China is taking the fight for cryptocurrency supremacy to the world stage. A private-sector led plan to create a pan-Asian digital currency to rival Facebook’s cryptocurrency Libra, and challenge the supremacy of the dollar, reportedly has the backing of Beijing, according to an article published in the Nikkei Asian Review on Sunday.
The scheme—unveiled at a high-level political advisory meeting, the Chinese People’s Political Consultative Conference (CPPCC,) on May 21—would create an East Asia digital currency, based on a basket of Asian currencies: the Chinese yuan, Japanese yen, South Korean won and Hong Kong dollar.
The result would be a cross-border digital currency with China’s soon-to-be launched “digital yuan,” or DCEP, at its core; the ratios of the currencies in the basket would be determined by the economic scale of their associated economies.
Such a payment network could support the free trade agreement being negotiated by Japan, China and South Korea, creating a trade zone independent of the dollar, analysts told Nikkei.
China’s dollar-disrupting ambitions
Its plans were galvanized last year by the announcement of Libra, which was originally pegged to a basket of fiat currencies, since amended to stablecoins. Centred on the dollar, it’s viewed in China as little different from a digital dollar.
Incorporating the digital yuan in an East Asia digital currency scheme would give the currency broader internationalization. Analysts suggest that China is open to a public sector-led intuitive to achieve its ambitions.
“The CPPCC proposal, for us, acts as an indirect confirmation of our thesis that one of the primary drivers of DCEP is an ambition to disrupt USD hegemony,” Matthew Graham, CEO of Beijing-based blockchain investment firm Sino Global Capital told Decrypt.
The plan has the backing of influential political and business figures, such as Neil Shen, co-founder of Chinese travel services provider Ctrip. It suggests that “earnest deliberations on the regional digital currency scheme are well underway in China,” according to Nikkei.
However, Graham believes that the current East Asia digital currency scheme may not be the last. “Proposals that accomplish DCEP imperatives through other means will continue to find a friendly reception,” he predicted.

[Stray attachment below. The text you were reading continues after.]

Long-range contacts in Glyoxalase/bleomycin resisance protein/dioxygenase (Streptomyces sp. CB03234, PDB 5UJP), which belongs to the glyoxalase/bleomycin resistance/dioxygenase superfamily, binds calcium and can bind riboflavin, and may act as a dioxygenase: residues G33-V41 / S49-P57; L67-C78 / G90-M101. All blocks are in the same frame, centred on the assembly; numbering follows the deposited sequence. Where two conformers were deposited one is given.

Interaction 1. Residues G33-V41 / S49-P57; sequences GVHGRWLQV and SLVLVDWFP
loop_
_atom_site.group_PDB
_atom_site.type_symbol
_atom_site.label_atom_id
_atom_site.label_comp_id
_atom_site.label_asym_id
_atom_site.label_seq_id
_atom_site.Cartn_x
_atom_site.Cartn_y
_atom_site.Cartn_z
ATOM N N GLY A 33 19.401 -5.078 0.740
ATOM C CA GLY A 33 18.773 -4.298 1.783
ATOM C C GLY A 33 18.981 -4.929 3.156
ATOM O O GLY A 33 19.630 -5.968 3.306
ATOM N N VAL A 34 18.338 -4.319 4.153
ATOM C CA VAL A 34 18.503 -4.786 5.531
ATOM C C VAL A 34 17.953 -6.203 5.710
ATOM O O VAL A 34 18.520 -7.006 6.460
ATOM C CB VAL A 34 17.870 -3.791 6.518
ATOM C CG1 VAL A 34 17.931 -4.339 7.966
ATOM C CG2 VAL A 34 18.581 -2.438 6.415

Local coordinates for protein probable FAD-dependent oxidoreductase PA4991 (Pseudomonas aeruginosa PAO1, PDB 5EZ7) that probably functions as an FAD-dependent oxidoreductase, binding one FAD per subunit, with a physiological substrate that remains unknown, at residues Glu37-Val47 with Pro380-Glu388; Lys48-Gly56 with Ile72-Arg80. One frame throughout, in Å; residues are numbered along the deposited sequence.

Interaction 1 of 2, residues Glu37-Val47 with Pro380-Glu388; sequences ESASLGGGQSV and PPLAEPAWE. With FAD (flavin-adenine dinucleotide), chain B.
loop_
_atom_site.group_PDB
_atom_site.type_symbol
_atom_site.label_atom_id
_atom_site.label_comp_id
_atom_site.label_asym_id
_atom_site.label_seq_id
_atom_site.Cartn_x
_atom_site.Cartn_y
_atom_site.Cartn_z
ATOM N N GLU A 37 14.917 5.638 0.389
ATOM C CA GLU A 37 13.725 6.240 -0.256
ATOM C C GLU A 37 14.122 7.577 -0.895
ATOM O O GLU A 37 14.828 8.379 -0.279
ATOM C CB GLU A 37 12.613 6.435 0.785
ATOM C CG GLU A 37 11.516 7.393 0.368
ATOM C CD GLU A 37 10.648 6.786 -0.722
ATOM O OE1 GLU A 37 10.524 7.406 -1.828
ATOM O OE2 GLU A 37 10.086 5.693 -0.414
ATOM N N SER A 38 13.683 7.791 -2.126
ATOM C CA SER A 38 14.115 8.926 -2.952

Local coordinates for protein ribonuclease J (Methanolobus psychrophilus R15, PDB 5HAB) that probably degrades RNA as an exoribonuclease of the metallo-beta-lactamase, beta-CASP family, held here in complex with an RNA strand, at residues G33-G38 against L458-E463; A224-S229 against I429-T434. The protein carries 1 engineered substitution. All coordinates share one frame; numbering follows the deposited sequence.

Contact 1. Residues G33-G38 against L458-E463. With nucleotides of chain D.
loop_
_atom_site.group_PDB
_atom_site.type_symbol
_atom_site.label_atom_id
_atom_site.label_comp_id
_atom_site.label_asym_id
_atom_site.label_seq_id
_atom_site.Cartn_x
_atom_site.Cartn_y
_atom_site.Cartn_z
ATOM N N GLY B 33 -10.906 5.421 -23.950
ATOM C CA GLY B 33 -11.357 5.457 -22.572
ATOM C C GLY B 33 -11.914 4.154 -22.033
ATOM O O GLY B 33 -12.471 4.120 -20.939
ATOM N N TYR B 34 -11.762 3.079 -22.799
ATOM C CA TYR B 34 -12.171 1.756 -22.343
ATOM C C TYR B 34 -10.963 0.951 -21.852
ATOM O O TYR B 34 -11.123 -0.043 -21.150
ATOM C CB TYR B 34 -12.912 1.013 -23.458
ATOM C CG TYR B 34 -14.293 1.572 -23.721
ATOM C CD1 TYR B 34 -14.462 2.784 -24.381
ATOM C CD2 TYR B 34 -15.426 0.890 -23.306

Japan fears evolutionary isolation
But, crucially, would Hong Kong, Korea and Japan—China’s proposed collaborators in an East Asia currency scheme—be open to joining forces in such a plan?
Nikkei suggests that it’s not such an outrageous idea. Japan, for one, may be receptive to China’s plans, particularly as its currency was dropped from Facebook’s most recent Libra.
“Japan does not reject [being chosen as a single-currency Libra] but promoters of the initiative probably consider the yen unattractive, as the chances of its use in cross-border transactions are low,” a Japanese financial official told Nikkei, in reference to the yen’s exclusion.
Japan’s own trials for the mutual use of private digital currencies and electronic payment systems are well underway, with major banks and the monetary authorities participating in various schemes, said the publication. But Japan fears evolutionary isolation—developing a digital currency that no one will use. Thus, the prospect of joining China’s scheme may not be unattractive.
What many experts seem to agree on is that the era of the US dollar’s “exorbitant privilege”—the phrase coined by former French finance minister Valery Giscard d’Estaing—is increasingly coming under siege.
David Birch, a blockchain and author of “The Currency Cold War: Cash and Cryptography, Hash Rates and Hegemony,” believes the future of digital currency evolution is just unfolding.
“It’s kind of the new space race about money, because the current system is coming to the end of its life,” he told Decrypt. “It’s not really a crazy prediction, and what comes next becomes interesting: is it public or private, is it East or West, is it global or local?”
The coronavirus, which has highlighted the disadvantages of cash-based systems, is only hastening these developments. It’s become the backdrop for what’s shaping up to be an epic battle between China’s DCEP, Libra, and even a cross-border digital dollar. The stakes are high, and at this point, it’s all to play for.